A provision in Senate bill 456 would not only force public school districts to share as much as an additional $11 million worth of their sales tax revenue with charter schools, which are also public schools but function independently of local school boards and are not beholden to the same accountability measures —the bill would also require districts to create an additional layer of administrative bureaucracy in their accounting practices. Read More

Commentary

Be sure to check out the #1 trending story on the Washington Post this morning — it’s entitled “White parents in North Carolina are using charter schools to secede from the education system.”

After detailing the battle over charters and the promise that even many progressives see in them, the article notes:

“The most recent cautionary tale comes from North Carolina, where professors at Duke have traced a troubling trend of resegregation since the first charters opened in 1997. They contend that North Carolina’s charter schools have become a way for white parents to secede from the public school system, as they once did to escape racial integration orders.

‘They appear pretty clearly to be a way for white students to get out of more racially integrated schools,’ said economics professor Helen Ladd, one of the authors of the draft report released Monday.

Charter schools in North Carolina tend to be either overwhelmingly black or overwhelmingly white—in contrast to traditional public schools, which are more evenly mixed.”

And this is the summary from the new report that Ladd authored along with Professors Charles Clotfelter and John Holbein, “The Growing Segmentation of the Charter School Sector in North Carolina”: Read More

News

Hats off to the Charlotte Observer’s Andrew Dunn, who published a series of stories this weekend about how for-profit education management organizations that operate charter schools in North Carolina are allowed to keep secret, to some extent, how they spend taxpayer dollars — and how that reality can ultimately contribute to the abuse of public money.

From Dunn’s story:

Six private charter school management firms currently oversee millions in state dollars for public education in North Carolina.

The structure of these schools has benefits. The financial backing a company provides offers stability, and management organizations bring refined curriculums and training programs, said Eddie Goodall, executive director of the Charlotte-based North Carolina Public Charter Schools Association. They also often have strong records of academic performance.

But other states with longer charter school track records have had problems. In many cases, the lack of transparency at their management companies has made it more difficult to detect issues. Among the examples:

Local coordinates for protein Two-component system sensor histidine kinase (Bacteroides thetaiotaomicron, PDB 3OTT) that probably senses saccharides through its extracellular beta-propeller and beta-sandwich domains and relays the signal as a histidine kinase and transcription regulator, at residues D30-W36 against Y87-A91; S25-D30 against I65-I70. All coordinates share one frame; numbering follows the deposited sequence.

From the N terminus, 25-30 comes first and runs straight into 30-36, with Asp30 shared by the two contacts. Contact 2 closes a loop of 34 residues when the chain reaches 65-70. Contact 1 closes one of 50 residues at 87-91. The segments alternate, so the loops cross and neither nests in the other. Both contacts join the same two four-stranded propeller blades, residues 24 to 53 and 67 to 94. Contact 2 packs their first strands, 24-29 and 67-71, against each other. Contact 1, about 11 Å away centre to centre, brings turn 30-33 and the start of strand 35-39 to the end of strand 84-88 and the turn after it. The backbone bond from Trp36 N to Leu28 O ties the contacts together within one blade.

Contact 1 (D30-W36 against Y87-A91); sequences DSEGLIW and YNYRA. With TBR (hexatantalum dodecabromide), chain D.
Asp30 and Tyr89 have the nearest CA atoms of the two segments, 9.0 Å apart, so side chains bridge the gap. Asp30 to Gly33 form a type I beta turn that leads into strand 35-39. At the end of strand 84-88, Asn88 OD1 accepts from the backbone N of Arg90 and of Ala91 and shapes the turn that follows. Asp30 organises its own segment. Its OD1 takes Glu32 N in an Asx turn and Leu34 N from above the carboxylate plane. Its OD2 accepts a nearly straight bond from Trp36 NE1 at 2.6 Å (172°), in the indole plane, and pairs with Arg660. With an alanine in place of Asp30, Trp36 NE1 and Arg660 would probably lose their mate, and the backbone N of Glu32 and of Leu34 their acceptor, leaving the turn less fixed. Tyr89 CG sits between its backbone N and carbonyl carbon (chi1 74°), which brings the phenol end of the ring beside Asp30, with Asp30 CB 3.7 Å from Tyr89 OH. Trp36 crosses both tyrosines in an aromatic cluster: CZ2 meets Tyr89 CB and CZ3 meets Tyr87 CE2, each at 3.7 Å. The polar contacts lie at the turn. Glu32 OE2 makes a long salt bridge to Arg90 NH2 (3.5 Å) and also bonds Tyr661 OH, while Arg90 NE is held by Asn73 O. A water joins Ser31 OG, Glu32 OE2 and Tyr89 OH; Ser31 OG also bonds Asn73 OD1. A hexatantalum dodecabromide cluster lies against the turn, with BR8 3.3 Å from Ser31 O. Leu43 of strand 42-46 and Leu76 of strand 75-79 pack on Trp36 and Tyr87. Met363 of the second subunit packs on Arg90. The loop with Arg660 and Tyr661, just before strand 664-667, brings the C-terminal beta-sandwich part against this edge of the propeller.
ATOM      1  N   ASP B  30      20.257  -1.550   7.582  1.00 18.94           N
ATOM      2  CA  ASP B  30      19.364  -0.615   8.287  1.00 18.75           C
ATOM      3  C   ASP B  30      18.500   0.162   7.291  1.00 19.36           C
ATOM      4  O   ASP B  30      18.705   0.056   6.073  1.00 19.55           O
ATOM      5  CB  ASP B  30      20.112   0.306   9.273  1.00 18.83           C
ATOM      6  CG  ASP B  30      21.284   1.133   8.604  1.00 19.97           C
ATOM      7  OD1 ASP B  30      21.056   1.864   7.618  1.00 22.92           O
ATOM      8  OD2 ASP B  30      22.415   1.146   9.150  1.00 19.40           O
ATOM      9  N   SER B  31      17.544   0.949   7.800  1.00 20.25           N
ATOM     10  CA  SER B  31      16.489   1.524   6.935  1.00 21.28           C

• The founder of Bay City Academy in Michigan was convicted of three counts last month related to tax fraud for shuffling money intended for the charter school through his management business and personal accounts to avoid taxes.
  • A charter school in Washington, D.C., had its charter revoked in Februaryafter authorities accused it of improperly shifting public money to the management company. D.C. charter school officials said they had a hard time obtaining financial records from the company. Earlier, D.C. officials had accused another management company of receiving exorbitantly high prices for services at several charter schools.
  • In New York, the Office of the State Comptroller sought to get informationfrom National Heritage Academies after saying state officials couldn’t determine how $10 million in taxpayer money was being used. The company refused to provide full financial reports. New York no longer allows new charter schools to contract with for-profit companies.

“Transparency is a serious issue,” said Gary Miron, a professor at Western Michigan University who has studied charter schools extensively. In Michigan, nearly 80 percent of charter schools are run by for-profit management companies. “Transparency laws would help, but they must invade the proprietary space of (management companies) because of the public need to know.”

Dunn also highlights six management companies’ disclosure practices, management fees and executive pay rates in his story.

Next year, for example, Cabarrus Charter School will for over $800,000+ in taxpayer dollars in management fees to its parent company, Charter Schools USA.

Last week, Governor Pat McCrory and Charter Schools USA CEO Jonathan Hage toured one of the company’s three charter schools, Cardinal Charter Academy in Cary. Senator Jerry Tillman is sponsoring a bill this year that would make it easier for national for-profit charter school management organizations to expand their presence in the state going forward.

Click below to read all of Dunn’s stories on for-profit charter school management firms.